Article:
Among the recent developments in the field of epilepsy, neuroscientists have been successful in creating a fiber-optic method of controlling epileptic seizures. According to a report presented this year in January 24, UC Irvine neuroscientists have come up with a means of controlling seizures caused due to epilepsy with fiber-optic light signals, bringing about a fresh prospect of treating the most severe condition of the brain disorder.
Making use of a mouse model of temporal lobe epilepsy, Ivan Soltesz, Chancellor’s Professor as well as chair of anatomy & neurobiology, along with his colleagues produced an EEG-based computer system, which triggers hair-thin optical strands implanted in the brain when it detects a real-time seizure. The fibers then “turn on” specially designed, light-sensitive proteins known as opsins that either stimulates or inhibit particular neurons in select brain areas during seizures, depending on the kind of opsin. The physicians could notice that with this procedure it was possible to control ongoing electrical seizure activity as well as diminish the occurrence of severe “tonic-clonic” events.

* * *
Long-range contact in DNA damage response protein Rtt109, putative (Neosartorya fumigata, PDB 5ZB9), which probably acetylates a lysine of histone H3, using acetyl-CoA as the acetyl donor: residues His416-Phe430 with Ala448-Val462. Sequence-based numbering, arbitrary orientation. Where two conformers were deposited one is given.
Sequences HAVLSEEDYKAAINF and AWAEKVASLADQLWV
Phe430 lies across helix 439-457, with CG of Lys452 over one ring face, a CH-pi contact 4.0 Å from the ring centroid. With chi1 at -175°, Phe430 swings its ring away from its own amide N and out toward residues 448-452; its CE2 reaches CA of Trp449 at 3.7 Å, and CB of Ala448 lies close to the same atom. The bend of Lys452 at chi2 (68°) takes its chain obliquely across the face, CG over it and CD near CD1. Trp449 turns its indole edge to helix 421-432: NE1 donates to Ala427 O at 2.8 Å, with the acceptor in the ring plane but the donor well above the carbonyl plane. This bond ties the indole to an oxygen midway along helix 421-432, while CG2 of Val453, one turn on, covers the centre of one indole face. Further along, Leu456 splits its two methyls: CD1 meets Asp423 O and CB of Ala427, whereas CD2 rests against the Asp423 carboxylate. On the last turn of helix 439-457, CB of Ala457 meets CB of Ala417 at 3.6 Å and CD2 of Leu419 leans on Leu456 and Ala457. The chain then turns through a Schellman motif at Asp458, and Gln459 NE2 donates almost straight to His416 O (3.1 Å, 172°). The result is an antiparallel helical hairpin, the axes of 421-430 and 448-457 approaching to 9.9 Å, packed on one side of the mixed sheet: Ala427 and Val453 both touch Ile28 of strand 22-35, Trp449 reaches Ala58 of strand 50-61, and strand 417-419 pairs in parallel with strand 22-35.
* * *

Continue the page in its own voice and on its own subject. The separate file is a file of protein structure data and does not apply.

In the words of Soltesz, “This approach is useful for understanding how seizures occur and how they can be stopped experimentally. In addition, clinical efforts that affect a minimum number of cells and only at the time of a seizure may someday overcome many of the side effects and limitations of currently available treatment options.”
Today almost 3 million Americans are experiencing epileptic conditions, a repeated spontaneous seizure that happens erratically, even causing loss of consciousness, and can prevent usual activities like driving or other similar kind of work. It has been noticed that at least 40 percent of the patients do not respond to medications with existing drugs and their seizures cannot be controlled and those conditions in which the seizures can be controlled to certain extent, the medications can have severe side effects.
Soltesz further said that even if the experiment was conducted on mice and not yet on the humans, the procedure can show the way to a better option to the presently available electrical stimulation devices.